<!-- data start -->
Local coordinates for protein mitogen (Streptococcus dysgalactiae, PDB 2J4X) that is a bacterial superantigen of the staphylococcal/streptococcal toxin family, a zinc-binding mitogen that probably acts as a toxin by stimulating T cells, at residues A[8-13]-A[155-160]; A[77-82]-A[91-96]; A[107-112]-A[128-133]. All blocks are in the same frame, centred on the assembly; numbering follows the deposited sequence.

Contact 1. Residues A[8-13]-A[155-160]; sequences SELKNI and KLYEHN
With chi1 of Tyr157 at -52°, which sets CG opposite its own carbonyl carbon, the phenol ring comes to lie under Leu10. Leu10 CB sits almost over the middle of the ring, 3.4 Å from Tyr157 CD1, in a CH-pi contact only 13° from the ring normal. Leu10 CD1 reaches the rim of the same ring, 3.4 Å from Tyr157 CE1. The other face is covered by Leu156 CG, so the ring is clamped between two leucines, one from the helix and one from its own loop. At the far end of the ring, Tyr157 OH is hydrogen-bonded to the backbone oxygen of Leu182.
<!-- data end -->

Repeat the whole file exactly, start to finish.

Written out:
Local coordinates for protein mitogen (Streptococcus dysgalactiae, PDB 2J4X) that is a bacterial superantigen of the staphylococcal/streptococcal toxin family, a zinc-binding mitogen that probably acts as a toxin by stimulating T cells, at residues A[8-13]-A[155-160]; A[77-82]-A[91-96]; A[107-112]-A[128-133]. All blocks are in the same frame, centred on the assembly; numbering follows the deposited sequence.

Contact 1. Residues A[8-13]-A[155-160]; sequences SELKNI and KLYEHN
With chi1 of Tyr157 at -52°, which sets CG opposite its own carbonyl carbon, the phenol ring comes to lie under Leu10. Leu10 CB sits almost over the middle of the ring, 3.4 Å from Tyr157 CD1, in a CH-pi contact only 13° from the ring normal. Leu10 CD1 reaches the rim of the same ring, 3.4 Å from Tyr157 CE1. The other face is covered by Leu156 CG, so the ring is clamped between two leucines, one from the helix and one from its own loop. At the far end of the ring, Tyr157 OH is hydrogen-bonded to the backbone oxygen of Leu182.